Worldwide, nearly 3 billion people use social media for a variety of reasons: entertainment, to connect with friends and family, to promote their businesses, and to express themselves creatively. But social media isn’t just a tool for enjoyment or promotion. It’s quickly becoming a catalyst for mental illness, anxiety, and even depression.
An Augmented Version of Reality
Several recent studies have attempted to quantify the ways social media is impacting users. Much of the research, including a notable study by the Royal Society for Public Health, has revealed some disturbing results.
The above chart represents the positive and negative effects of social media on British youth aged 14-24. While those surveyed shared that their accounts helped them build community, seek health advice, and develop their self-identity, the negatives seemed to far outweigh the benefits, with all four major platforms significantly impacting anxiety and depression.
These negative effects stem from the unique environment that social media creates. Wait But Why’s Tim Urban sums it up perfectly:
“Social media creates a world where A) what everyone else is doing is very out in the open, B) most people present an inflated version of their own existence, and C) the people who chime in the most about their careers are usually those whose careers (or relationships) are going the best, while struggling people tend not to broadcast their situation.”
In short, social media presents an augmented version of reality. But it’s a version of reality that nearly 3 billion people worldwide accept every day. And that reality is having a damaging impact on our lives.
How social media affects us
It’s clear that the effects of social media are numerous and wide-ranging. While no one could have predicted these mental health outcomes, these platforms were designed to keep us coming back often.
In late 2017, Facebook co-founder Sean Parker accused his former company of exploiting human vulnerability to make social media addictive. He referred to a “social-validation feedback loop.” Basically, every time we receive a like or comment, a bit of dopamine is released. Then, we keep posting again and again to experience that same high. This leads to a host of issues:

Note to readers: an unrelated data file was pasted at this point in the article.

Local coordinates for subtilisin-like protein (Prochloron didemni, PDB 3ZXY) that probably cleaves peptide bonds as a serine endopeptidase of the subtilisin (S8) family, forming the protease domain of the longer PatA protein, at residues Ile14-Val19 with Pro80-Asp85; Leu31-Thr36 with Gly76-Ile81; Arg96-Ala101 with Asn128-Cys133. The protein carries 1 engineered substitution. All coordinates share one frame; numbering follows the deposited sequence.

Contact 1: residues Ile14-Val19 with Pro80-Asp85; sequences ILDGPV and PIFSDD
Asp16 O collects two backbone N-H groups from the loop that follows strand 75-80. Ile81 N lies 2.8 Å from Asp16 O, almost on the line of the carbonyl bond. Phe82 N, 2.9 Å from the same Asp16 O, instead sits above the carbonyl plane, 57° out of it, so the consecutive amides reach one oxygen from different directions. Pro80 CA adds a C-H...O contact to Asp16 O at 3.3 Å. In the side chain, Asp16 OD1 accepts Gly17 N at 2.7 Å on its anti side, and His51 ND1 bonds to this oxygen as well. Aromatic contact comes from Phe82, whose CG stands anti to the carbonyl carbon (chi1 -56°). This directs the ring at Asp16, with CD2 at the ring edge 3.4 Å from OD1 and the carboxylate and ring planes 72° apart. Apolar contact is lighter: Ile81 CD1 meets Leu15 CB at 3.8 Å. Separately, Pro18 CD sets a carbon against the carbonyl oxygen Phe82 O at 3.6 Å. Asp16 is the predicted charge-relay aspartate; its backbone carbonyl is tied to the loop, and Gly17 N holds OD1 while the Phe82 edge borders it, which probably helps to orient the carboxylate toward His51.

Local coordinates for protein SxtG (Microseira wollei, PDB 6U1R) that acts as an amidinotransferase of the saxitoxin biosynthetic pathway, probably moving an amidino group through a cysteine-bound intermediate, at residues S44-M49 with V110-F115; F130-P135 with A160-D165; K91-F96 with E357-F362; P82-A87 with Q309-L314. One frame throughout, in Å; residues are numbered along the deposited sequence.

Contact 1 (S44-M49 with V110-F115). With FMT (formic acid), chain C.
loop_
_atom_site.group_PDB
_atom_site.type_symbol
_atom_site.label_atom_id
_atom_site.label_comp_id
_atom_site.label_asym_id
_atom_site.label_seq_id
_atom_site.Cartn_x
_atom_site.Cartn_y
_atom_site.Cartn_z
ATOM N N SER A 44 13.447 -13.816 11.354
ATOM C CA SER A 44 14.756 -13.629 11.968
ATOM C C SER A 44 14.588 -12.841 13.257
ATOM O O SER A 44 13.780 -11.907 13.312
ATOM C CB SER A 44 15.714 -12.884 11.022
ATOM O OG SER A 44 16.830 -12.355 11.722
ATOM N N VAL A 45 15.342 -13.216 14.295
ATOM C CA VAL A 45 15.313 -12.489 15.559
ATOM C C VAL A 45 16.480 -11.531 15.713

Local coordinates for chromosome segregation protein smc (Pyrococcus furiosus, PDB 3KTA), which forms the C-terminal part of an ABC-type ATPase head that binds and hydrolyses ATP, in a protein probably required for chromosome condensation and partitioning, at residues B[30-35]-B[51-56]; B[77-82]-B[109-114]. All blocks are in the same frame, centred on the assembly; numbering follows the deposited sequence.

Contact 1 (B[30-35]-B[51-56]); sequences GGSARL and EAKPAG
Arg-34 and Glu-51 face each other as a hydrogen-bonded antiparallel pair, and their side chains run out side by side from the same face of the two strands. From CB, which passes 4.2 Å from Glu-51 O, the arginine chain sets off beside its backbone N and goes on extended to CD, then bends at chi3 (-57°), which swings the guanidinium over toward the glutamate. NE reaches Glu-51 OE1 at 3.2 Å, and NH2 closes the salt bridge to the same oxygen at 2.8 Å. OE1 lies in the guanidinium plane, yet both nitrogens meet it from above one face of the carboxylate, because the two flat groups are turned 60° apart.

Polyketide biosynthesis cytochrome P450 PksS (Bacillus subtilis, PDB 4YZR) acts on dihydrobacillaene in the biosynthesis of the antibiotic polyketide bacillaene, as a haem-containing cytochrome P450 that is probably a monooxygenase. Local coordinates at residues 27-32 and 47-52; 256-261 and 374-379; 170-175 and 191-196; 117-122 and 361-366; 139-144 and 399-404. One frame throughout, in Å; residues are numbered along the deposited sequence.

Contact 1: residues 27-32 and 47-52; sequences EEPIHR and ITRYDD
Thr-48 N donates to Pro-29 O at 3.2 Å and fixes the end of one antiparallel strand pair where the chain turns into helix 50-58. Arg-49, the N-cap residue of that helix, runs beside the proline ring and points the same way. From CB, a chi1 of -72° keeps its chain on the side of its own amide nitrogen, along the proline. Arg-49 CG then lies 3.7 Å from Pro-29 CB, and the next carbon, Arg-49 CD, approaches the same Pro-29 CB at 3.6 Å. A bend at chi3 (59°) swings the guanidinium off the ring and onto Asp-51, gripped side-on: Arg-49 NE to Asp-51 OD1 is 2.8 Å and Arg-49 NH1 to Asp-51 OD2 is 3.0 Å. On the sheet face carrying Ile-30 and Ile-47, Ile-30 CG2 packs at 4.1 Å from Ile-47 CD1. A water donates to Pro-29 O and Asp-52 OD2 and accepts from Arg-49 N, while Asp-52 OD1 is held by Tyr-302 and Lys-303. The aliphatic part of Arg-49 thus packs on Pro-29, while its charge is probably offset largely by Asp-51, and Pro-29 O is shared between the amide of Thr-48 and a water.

In youth aged 14-24, the effects of social media are especially acute:
Instagram was noted as the most detrimental platform for this age group, specifically for the feelings of inadequacy, FOMO, and body image concerns. Though social media plays an important role in our daily lives, it’s clear that we need to reduce its impact.
How to reduce social media’s impact
Social media use is very individualized, and thus, you’ll need to explore the right approach to reduce its impact in your life. Curbing its effects may not mean quitting cold turkey, but it may mean adjusting your usage to promote a healthier life and sense of well-being. Here are a few places to start:
We can’t deny the important role social media plays in several industries and in our lives. But if its influence goes unchecked, it can damage our self-esteem and lead to serious mental health issues. It’s important to start controlling social media use to protect our well-being and productivity.
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